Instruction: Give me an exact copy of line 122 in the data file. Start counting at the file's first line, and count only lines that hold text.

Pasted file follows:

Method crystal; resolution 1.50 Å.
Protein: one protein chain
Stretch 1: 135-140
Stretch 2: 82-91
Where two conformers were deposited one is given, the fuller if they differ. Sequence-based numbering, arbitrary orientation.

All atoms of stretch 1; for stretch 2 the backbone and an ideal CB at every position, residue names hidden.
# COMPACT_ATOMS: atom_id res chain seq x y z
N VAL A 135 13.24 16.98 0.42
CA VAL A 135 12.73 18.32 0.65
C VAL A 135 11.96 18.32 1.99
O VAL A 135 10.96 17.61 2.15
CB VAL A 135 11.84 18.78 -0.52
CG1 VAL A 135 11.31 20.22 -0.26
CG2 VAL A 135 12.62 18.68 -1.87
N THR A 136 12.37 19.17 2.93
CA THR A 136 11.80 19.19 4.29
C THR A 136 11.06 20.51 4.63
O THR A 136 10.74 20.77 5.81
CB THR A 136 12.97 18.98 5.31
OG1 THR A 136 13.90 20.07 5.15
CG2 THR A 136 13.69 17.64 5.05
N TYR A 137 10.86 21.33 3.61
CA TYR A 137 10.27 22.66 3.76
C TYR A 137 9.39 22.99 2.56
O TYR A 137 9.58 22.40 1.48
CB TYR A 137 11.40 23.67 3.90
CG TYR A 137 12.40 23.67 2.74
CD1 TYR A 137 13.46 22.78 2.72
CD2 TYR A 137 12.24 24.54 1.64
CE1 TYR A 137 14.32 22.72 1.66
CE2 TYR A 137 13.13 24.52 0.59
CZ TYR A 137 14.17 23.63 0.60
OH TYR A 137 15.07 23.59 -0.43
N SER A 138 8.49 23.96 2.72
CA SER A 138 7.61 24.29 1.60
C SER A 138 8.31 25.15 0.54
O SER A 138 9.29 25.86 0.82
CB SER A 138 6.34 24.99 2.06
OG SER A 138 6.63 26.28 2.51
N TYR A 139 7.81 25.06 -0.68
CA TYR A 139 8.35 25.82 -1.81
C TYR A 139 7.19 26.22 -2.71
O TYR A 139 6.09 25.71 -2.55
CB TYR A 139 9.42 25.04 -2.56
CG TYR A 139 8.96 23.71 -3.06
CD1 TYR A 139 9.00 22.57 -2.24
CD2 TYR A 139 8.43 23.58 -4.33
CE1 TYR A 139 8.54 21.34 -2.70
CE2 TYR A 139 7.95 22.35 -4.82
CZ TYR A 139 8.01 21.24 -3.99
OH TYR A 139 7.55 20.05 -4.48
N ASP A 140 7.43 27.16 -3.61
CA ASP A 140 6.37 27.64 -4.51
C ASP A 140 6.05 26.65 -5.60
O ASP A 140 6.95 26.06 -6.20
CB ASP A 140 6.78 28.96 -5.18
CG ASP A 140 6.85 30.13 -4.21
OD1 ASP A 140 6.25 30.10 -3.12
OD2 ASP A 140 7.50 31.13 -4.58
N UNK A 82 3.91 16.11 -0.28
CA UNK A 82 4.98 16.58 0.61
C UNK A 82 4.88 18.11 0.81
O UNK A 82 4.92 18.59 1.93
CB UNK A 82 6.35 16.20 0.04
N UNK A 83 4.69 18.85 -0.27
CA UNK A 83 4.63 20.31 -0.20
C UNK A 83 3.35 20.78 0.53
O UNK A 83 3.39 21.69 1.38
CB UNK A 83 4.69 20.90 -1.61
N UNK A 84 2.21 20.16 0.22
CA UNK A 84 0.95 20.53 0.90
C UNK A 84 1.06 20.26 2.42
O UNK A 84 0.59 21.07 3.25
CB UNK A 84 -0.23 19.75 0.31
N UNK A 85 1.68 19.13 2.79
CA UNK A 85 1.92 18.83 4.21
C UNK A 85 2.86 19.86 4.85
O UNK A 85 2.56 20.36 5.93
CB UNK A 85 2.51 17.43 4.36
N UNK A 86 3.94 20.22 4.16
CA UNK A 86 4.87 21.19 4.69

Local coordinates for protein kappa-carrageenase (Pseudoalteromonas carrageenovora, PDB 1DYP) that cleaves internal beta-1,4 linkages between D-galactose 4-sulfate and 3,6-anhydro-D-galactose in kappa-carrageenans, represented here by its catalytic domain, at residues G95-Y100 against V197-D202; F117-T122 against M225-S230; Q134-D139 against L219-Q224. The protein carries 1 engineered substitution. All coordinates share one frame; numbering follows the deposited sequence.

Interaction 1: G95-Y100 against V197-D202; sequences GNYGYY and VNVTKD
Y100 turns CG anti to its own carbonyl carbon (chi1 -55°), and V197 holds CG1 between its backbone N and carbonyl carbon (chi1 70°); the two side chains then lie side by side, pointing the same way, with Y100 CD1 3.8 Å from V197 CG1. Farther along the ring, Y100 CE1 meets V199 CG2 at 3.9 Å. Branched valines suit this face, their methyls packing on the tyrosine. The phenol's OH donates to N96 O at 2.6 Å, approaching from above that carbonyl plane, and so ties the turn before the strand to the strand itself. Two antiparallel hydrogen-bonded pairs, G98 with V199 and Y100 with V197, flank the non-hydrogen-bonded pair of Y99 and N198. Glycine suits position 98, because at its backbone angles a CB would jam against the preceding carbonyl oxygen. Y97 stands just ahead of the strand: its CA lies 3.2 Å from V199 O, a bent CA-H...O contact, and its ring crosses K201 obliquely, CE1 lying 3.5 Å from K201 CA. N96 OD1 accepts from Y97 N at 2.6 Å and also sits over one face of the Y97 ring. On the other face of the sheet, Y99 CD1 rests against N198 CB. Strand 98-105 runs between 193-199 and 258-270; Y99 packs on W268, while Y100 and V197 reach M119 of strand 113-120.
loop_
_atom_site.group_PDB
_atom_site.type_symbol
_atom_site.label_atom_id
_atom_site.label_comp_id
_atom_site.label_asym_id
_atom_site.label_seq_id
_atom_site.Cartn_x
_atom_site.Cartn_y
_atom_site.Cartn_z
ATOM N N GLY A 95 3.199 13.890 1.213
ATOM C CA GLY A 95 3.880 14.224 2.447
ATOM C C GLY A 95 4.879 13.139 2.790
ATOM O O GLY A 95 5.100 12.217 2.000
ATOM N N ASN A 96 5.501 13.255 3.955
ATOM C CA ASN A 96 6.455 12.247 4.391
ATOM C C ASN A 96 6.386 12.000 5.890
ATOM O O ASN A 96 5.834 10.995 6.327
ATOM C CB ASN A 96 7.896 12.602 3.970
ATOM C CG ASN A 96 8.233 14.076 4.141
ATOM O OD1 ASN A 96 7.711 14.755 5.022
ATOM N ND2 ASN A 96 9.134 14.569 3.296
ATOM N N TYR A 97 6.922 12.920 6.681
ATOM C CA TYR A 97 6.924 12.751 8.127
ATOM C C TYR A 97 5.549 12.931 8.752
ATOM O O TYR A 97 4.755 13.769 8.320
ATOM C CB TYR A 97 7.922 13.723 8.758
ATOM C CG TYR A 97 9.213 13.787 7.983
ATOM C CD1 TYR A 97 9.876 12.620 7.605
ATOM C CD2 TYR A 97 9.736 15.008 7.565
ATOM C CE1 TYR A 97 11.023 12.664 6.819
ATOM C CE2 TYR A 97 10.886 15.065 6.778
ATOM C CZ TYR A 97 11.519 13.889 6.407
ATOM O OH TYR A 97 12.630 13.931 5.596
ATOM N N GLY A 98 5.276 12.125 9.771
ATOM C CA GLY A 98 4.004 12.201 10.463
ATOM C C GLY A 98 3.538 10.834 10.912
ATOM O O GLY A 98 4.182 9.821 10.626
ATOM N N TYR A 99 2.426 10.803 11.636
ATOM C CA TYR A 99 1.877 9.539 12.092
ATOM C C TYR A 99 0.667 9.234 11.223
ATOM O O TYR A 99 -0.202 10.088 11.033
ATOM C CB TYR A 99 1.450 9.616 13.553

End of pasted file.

ATOM O O GLY A 98 4.182 9.821 10.626